Behaviour Change

PROPAGANDA FOR CHANGE is a project created by the students of Behaviour Change (ps359) and Professor Thomas Hills @thomhills at the Psychology Department of the University of Warwick. This work was supported by funding from Warwick's Institute for Advanced Teaching and Learning.

Thursday, January 29, 2015

Rachel needs incentives!

As a massive fan any opportunity to watch clip of “Friends” had to be taken! In this clip there is a very clear example of incentives being used. When Phoebe asks Rachel if she can enter her daughter Emma into a baby pageant she instantly says no. She does not only just refuse, but justifies her decision giving Phoebe a list of reasons why she is so against it. However, as soon as Phoebe mentions that there is a prize of $1000, Rachel wastes no time in signing the form to enter Emma.

The prize acts as an external reward; Rachel is entering Emma for the reward of money; without the money Rachel would not enter Emma.

A study by Deci (1971) demonstrates the effect of an external rewards on motivation. Participants were required to solve a puzzle on three separate occasions. At Time 1 there was no reward, at Time 2 an external reward was given and at Time 3 the reward was taken away.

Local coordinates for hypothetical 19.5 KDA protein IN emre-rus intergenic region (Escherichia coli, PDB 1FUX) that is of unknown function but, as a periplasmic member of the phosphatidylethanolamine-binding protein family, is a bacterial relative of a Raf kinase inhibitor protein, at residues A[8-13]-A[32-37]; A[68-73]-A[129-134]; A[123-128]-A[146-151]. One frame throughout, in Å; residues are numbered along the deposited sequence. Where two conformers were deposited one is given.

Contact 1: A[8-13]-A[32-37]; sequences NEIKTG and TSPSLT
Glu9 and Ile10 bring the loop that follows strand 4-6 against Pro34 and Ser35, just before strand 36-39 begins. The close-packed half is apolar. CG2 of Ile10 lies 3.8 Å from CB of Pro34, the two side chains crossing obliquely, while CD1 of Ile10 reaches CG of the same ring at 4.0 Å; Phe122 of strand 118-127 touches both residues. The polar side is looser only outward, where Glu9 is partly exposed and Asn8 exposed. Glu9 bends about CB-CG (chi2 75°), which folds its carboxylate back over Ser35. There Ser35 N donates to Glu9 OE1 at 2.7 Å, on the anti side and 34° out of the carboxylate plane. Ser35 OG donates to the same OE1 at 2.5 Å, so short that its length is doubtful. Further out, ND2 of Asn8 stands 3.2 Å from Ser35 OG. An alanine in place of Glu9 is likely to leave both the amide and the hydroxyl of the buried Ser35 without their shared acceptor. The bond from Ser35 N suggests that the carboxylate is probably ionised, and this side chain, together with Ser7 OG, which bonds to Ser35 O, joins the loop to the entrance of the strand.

Table 1: Mean number of seconds spent working on puzzle

It was found that participants spent longer on the puzzle at Time 2 when they were given a reward and less time at Time 3 when the reward was taken away; even less than when they had initially spent at Time 1 (see Table 1). This shows how the presence of a reward makes people do activities they wouldn't do had the reward not been there in the first place or taken away.

Rachel had no interest in entering Emma until she found out that she could be rewarded if she did so. Phoebe was no fool in asking Rachel to do something she did not want to do as she knew as soon as she presented the incentive of money she would change her mind (after all think of all the money she could spend in “Bloomies”)!

Deci, E. L. (1971). Effects of externally mediated rewards on intrinsic motivation. Journal of Personality and Social Psychology, 18, 105-115.

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